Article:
If you’re planning the destruction of the world then you need a fair few people. And if you’re going to have a load of people sitting around you might as well put them somewhere nice – and build a big settlement to keep them happy. Hell, you only get one chance at nuclear war and you wouldn’t want your guys to be the ones who cocked it up.
It’s the bomb that will bring us together
Which is to say: when the Americans set up home at RAF Upper Heyford, a fairly inconsequential WW2 bomber base about ten miles north of Oxford, they really went overboard on building the town. They created an entire new community alongside the runway with school, supermarket, petrol station, cinema, hospital, florist, baseball courts, diners, pubs and long rows of apartments. They looked after their men. But then the war ended: one day in 1993 they left, took their planes and bombs back to the states and left the keys under the doormat for the MOD to pick up. The MOD wanted to put 10,000 homes on the site. The local council disagreed. Fifteen years later they’re only just sorting out their differences. With redevelopment work imminent (it’s taken so long that English Heritage have just listed a load of the buildings as they are now of ‘historic’ interest) we went to have a look.
Map of key locations we visited on the base.
Get the 25A bus from central Oxford and it’ll drop you right in the centre of the base. It’s largely as you expect – high fences, security checkpoints, decaying signs threatening the Official Secrets Act on anything that moves…except that there’s quite a lot of people around for an abandoned base. An awful lot. Because a large chunk of the better housing (it seems to be the old RAF accommodation) seems to have gone into private hands and is still lived in. And on the actual base a scrappy collection of light industry and commercial users have moved into the old sheds and formed a piecemeal industrial estate. It’s some strange society living inside the carcass of the old development, surrounded by abandoned buildings on three sides.
A sixteen pump gas station with the oil sold in dollars.
But jump over the fence (see map for best points) and you’re in a very strange ghost town. Most of the brick buildings on the civilian side seem to have been built late in the base’s lifespan and have more of a Reagan utilitarian feel than the original WW2 sheds that exist around the fringes of the site. Endless barracks, military police offices and recreation buildings sit there, locked up and amazingly free of vandalism. Photos suggest that there are ways into many of these buildings – we didn’t find many. It’s a fairly secure and disturbingly tidy site that’s not exactly the easiest spot to get to if you’re a bored teenager.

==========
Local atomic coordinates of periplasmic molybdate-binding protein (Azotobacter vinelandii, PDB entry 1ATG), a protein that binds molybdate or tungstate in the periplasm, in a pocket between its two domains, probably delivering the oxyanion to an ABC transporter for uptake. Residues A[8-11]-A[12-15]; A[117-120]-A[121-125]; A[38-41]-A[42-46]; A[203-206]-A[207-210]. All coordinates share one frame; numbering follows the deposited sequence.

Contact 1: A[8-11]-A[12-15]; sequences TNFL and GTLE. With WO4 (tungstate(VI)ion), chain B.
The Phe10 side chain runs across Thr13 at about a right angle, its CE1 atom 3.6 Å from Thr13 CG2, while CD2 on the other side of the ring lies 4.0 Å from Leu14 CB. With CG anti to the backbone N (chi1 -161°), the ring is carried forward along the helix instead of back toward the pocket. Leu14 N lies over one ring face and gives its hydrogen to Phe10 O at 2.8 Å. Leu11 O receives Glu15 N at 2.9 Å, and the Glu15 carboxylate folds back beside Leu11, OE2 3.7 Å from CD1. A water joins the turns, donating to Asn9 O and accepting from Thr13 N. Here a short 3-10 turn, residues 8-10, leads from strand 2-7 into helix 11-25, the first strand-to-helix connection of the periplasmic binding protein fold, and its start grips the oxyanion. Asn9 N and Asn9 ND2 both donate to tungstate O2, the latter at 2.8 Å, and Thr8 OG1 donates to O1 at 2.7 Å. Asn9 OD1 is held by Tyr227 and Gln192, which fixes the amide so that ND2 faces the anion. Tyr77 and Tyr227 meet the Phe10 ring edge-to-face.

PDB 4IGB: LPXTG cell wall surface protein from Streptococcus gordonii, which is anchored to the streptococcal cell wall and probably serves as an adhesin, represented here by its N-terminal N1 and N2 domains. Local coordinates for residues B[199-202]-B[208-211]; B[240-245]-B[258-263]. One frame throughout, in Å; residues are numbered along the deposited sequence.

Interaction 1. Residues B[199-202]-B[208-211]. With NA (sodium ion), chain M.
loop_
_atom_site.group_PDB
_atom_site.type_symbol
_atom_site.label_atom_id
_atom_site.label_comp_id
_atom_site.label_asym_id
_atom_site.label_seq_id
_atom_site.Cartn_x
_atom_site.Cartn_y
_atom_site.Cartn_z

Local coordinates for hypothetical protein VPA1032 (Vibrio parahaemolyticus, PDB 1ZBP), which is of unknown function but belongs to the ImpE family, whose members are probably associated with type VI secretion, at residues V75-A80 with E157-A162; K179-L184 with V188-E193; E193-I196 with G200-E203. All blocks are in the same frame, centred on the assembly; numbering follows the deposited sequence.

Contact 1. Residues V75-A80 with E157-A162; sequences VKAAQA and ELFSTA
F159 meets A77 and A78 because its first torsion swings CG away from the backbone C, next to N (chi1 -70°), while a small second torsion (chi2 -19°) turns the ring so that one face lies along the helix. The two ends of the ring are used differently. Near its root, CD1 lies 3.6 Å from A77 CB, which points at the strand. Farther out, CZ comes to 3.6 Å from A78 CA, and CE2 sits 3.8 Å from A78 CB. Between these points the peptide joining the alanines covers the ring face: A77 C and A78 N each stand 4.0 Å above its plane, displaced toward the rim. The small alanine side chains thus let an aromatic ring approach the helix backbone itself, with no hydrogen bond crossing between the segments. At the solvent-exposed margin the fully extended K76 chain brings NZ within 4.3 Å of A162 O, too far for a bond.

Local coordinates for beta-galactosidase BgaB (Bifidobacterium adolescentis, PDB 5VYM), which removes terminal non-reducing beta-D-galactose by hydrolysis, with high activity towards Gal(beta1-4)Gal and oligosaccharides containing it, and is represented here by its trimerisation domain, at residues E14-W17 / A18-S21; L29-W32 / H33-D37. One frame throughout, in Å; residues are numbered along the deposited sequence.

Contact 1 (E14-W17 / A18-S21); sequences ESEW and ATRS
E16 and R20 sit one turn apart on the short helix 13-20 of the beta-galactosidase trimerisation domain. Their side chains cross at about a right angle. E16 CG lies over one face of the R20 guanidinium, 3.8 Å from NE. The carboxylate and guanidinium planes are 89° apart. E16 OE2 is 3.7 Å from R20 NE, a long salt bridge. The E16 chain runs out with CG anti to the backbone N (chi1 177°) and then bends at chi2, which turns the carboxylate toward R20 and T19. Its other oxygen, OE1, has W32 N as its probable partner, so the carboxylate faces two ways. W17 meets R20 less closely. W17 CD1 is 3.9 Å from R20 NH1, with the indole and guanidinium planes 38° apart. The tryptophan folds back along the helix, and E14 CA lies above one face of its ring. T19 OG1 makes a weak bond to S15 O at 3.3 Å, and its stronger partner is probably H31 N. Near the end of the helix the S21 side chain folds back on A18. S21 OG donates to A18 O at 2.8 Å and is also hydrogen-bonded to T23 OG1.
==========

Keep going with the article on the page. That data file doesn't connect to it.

Even in the 1980s it didn’t even seem to attract that many peace protesters – there was some camp of sort but the airmen didn’t seem too put off by the existence of a few grizzled hippies and it played second fiddle to Greenham Common where the juicier ICBMS were based. All that was based here was a rapid-response unit: you’d sit in you plane with the engine running and the payload ready to go for a four hour shift. And if, after four hours, Reagan hadn’t pressed the red button then you got out of your plane and went to the diner for something to eat.
There are hundreds of these dormitory rooms across the site.
This seems to have been something of a boomtown in old Ronald’s time – in 1986 planes took off from here on the botched raid to blow up Gaddafi in Tripoli. (At the same time down the road Boris Johnson was leading the Oxford Union, the Headington shark was raised as a vague statement about the madness of nuclear war and Amelia Fletcher was sitting on Cowley Road playing around with the words to ‘Talaluh Gosh’. It was a bit more of a polarised world back then.) They also tried to prove their worth by taking part in Operation Desert Storm before everything shut up shop.
One of the worryingly common signs pleading not to lock your fellow man in various small containers.
So there’s an ‘recreation center’ (still displaying the times that videos should be returned by) with endless parking lots and on the other side of the site a bowling alley, baseball pitches, a running track and a school. Take care when visiting the latter – while it’s entertaining to find bags of early 90s Mariah Carey tapes in old classrooms there’s a nasty taste in the air and a load of asbestos lying around. We couldn’t even get into the perfectly preserved Volleyball court. And this is all aside from the enormous infrastructure (miles of fencing, water towers, a bloody great big hospital) that are harder to shift. No wonder it’s hard to work out what do with the site, especially since it’s now considered historic.
The older, asbestos-heavy sheds that housed the USAF high school.
We didn’t even get onto the runway itself or get a chance to see its many enormous hangars. It’s just too big a site and there is some token security – the runway that was reinforced for F1-11 bombers is now used as a standing area for thousands of company cars so there’s proper security and they’re not too happy about you wandering around. However there are tours that are run on ad-hoc basis around the military elements of the base during the week – give the industrial estate a call to find out more.